A young man with a mop of curly brown hair approached my table. Before I could say anything he blurted out, “If a girl tells me I have really pretty blue eyes, is that a sign that she likes me? How should I ask her out?” He blinked and rocked on his heels. I paused, taken aback by his question. Regaining composure, I responded slowly, “Unfortunately, I do not know the situation so I can not answer your question. If you do decide to ask her out, practice consent. Consent is mutual and enthusiastic!” Although the young man did not seem fully pleased by my answer, he thanked me, slipped a condom into his pocket, and shuffled away.
Working with Planned Parenthood this semester has garnered a plethora of new surprises and challenges. The interaction with the young man occurred when I was tabling for Planned Parenthood at the Walla Walla Community College. The event was inspired by Valentine’s Day and run by coalition of volunteers from the YWCA, Planned Parenthood, and Walla Walla Community College. Each organization set up themed booths that focused on consent and dating violence—there was even a kissing booth! Unlike the problematic Netflix original of the same name, however, this kissing booth was centered on teaching people how to ask for consent. Answers were naturally rewarded with chocolate kisses wrapped in crinkly purple foil. At my table, my supervisor, Taylor, laid out an elaborate spread of maple bars, chapstick, and contraceptives. I led several activities, including a true-or-false game that focused on shattering misconceptions surrounding dating violence. During the morning that I volunteered, I met hundreds of students and faculty; some wonderful and some strange.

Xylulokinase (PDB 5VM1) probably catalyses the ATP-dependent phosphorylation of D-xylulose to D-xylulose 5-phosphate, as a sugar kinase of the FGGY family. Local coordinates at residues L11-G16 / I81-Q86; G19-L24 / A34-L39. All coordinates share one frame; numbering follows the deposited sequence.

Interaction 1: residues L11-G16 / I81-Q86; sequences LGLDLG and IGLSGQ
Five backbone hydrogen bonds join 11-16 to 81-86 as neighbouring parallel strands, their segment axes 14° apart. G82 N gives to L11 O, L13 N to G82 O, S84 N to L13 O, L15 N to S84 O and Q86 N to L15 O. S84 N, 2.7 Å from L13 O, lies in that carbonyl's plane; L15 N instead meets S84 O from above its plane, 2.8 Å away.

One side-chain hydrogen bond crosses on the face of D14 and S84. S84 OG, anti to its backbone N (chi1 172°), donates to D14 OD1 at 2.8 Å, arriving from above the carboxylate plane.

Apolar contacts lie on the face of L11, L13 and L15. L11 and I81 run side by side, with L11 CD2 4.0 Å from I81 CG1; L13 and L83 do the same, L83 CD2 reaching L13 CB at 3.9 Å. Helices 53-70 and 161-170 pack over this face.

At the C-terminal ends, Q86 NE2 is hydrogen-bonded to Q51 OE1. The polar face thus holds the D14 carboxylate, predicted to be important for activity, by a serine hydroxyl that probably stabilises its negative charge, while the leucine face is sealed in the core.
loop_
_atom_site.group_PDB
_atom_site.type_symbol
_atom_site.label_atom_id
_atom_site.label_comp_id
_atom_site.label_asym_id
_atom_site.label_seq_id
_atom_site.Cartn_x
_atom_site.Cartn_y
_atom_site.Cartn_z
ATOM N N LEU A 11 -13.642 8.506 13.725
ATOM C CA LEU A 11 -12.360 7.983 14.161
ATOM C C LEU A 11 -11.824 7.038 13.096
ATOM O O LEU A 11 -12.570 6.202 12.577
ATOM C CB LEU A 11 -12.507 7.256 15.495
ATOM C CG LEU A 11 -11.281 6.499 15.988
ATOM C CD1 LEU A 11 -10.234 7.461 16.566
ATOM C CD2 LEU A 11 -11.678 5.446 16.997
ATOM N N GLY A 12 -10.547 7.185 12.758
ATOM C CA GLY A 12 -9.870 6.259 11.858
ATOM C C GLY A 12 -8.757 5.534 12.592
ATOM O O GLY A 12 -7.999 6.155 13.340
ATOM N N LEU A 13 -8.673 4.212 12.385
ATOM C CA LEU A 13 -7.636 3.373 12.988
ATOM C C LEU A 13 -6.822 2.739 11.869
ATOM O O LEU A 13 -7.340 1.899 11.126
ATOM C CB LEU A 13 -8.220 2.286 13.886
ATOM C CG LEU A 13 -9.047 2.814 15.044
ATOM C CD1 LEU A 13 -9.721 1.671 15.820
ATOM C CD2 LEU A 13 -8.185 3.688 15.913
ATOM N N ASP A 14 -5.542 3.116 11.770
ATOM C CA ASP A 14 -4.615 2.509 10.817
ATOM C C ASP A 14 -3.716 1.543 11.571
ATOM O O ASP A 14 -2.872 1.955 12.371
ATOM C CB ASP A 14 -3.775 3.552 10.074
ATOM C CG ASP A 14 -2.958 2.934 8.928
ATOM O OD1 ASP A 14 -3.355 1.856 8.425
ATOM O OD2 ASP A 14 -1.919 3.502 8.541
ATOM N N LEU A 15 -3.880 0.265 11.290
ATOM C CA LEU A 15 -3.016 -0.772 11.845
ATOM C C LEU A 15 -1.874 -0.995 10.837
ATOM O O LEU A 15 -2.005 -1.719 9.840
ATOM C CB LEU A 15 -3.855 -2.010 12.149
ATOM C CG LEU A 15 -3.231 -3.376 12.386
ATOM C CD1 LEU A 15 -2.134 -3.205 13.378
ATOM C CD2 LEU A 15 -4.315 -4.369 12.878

Before I began volunteering at the local schools, I was worried that my work would not be well received in the rural red seat of Walla Walla. Much to my surprise and delight, however, I have experienced continual support and interest in Planned Parenthood. Students came up to me, some shyly clinging onto their partners’ sleeves, eager to learn about consent. Older women confided in me how they had been personally helped by Planned Parenthood in the ’80s. Young men swaggered up to my booth and stuffed their sweatshirt pockets with colorful condoms. (Hey, at least they are practicing safe sex!). I love tabling because it is an incredible opportunity to engage with the local community and you truly never know what is going to happen.
This semester, I have tabled, entered volunteer data, and joined meetings with Planned Parenthood higher-ups. There are new challenges looming on the horizon, however. The Trump administration has just issued the Gag Rule, which critically endangers informed medical care. Washington state legislation is also working to pass a bill which would mandate comprehensive sex education in all K-12s. I know that in the final months of my fellowship, I will continue to learn, advocate, and fight for reproductive justice. And perhaps, hand out a few condoms along the way.